Less than half of the sun's energy is visible, others such as infrared are not. When the sun's energy strikes a window, visible light, heat and UV are either reflected, absorbed or transmitted into the building. Only a fraction of the sun's energy is visible. There are windows that selectively block fabric-fading UV, visible light or infrared, which is felt as heat. Windows that block most UV and infrared while admitting visible light work well in cool climates. Low-E glass coatings, which are transparent metallic oxides reflect up to 90% of long-wave heat energy, and pass visible light. In hot climates they reflect the sun's heat energy, admit visible light and keeping a house cool, while in cold climates the radiant heat passes into the house as well as the visible light. These low-E coating work best in warm climates when applied to the internal, interpane, interior pane surface; and cold climates when applied to the interpane surface of the exterior pane. Low-E coatings can improve the insulating value of a window and when combined with low-conductance gas fillings such as argon or krypton, safe inert gases, the energy efficiency is substantially increased in comparison to clear glass. Although Argon and krypton can leak from a window over time, by example 10% loss over 20 years, the U-value will only be reduced by a few percent.

High Visible Transmittance

Windows with high visible transmittance are easy to see through and admit natural daylight. In addition, HVT windows save energy due to the reduced need for artificial light. Manufacturers refer to the VTs of windows in comparison to the amount of visible light that would pass through an open hole in a wall, sometimes referred to as a "whole-window" value including the effect of the frame. When purchasing HVT windows, you should ensure that the VT relates to the glass and does not include the frame. Generally, HVT glass with a value above 60% appears clear, while values below 50% appear dark, it is important that you look at the glass in different light to understand what best suits your needs.

Preventing UV-Damage Windows that block UV-radiation reduce fabric fading. Expect to find windows off the shelf that block more than 75% of the UV-energy. Contrary to conventional wisdom, some visible light fades fabric, too. Some manufacturers use the Krochmann Damage Function to rate a window's ability to limit fabric-fading potential. It expresses the percentage of both UV and of that portion of the visible spectrum that passes through the window and causes fading. Lower numbers are better. These units are expensive, but are more energy efficient in cold climates. The R-value is lower than a typical wall, however using triple-glazed windows and a high SHGC can increase their energy efficiency.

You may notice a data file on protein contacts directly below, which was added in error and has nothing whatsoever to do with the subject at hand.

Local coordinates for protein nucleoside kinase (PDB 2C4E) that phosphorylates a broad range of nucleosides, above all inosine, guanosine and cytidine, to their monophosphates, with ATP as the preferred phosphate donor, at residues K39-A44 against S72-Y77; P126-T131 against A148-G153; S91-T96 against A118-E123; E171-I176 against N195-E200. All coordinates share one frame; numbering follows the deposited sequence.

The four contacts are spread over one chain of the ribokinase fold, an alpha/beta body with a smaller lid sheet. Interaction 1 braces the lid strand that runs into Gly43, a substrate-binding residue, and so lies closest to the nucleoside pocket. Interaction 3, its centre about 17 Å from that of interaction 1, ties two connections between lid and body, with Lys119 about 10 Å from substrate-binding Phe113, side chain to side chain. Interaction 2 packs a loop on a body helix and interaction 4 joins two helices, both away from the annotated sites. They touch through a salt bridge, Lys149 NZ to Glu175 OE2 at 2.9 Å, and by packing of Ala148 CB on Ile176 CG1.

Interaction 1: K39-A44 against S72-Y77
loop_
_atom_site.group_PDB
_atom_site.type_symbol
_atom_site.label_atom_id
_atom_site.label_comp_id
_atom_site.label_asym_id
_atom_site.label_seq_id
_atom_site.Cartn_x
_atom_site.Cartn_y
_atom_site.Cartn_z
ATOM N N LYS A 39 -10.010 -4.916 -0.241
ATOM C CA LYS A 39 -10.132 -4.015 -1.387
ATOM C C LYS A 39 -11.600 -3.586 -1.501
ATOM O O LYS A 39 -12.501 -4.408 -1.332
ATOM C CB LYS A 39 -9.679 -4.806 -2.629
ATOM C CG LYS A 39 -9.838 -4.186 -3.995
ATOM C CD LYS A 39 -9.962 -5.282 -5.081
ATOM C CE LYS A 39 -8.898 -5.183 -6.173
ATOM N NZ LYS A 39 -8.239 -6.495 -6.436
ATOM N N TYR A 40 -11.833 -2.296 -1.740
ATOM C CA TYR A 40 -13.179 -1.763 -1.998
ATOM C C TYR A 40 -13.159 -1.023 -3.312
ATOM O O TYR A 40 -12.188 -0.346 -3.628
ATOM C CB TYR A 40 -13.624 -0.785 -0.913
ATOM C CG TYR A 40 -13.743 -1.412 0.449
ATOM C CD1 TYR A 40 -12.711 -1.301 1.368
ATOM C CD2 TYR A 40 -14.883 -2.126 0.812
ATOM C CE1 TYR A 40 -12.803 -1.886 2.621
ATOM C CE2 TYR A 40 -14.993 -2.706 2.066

Condensation and Warm Edge Spacers In cold climates condensation and frost can form on windows. To reduce this, use warm edge-spacers affects the rate that heat travels through a window's edge. Many window manufacturers now include warm edge spacers as standard. It should be noted that a better manufactured window uses less conductive materials such as stainless steel, plastic, rubber and foam. Warm edge spacers can improve a window's U-value by 10% while reducing condensation and increasing the edge temperature 2-3 degrees celsius.

Vinyl Windows are energy efficient, and durable, as well as rot proof, insect proof and weather resistant. Vinyl windows are made with chemicals that inhibit UV-degradation and as the colour goes all the way through the vinyl, it does not require painting. Unfortunately the downside is that the vinyl can fade over time, it can't be painted, and it becomes brittle over time. Changes in temperature can cause the vinyl to expand and contract greater than aluminum or wood. For the best durability, choose vinyl frames that are light in colour and have heat-welded corners.

Fibreglass Frame Windows are very strong and the glass fibres expand at the same rate as the glass. The down side to fibreglass is that it must be painted and is more expensive than vinyl. Unfortunately, an insulated fibreglass window is not as energy efficient as a simular vinyl window.

Aluminum Frame Windows are durable and require very little maintenance, however, they are not energy efficient.

In Conclusion there is a wide range of window styles, types and options available today, all of which require consideration in the decision process. We hope that the above outline will assist you the consumer in making an informed decision. Call us today.

Let us assist you in choosing and installing windows and window accessories that are suited to your lifestyle and taste. This may be either as replacement doors or as part of a renovation or new build.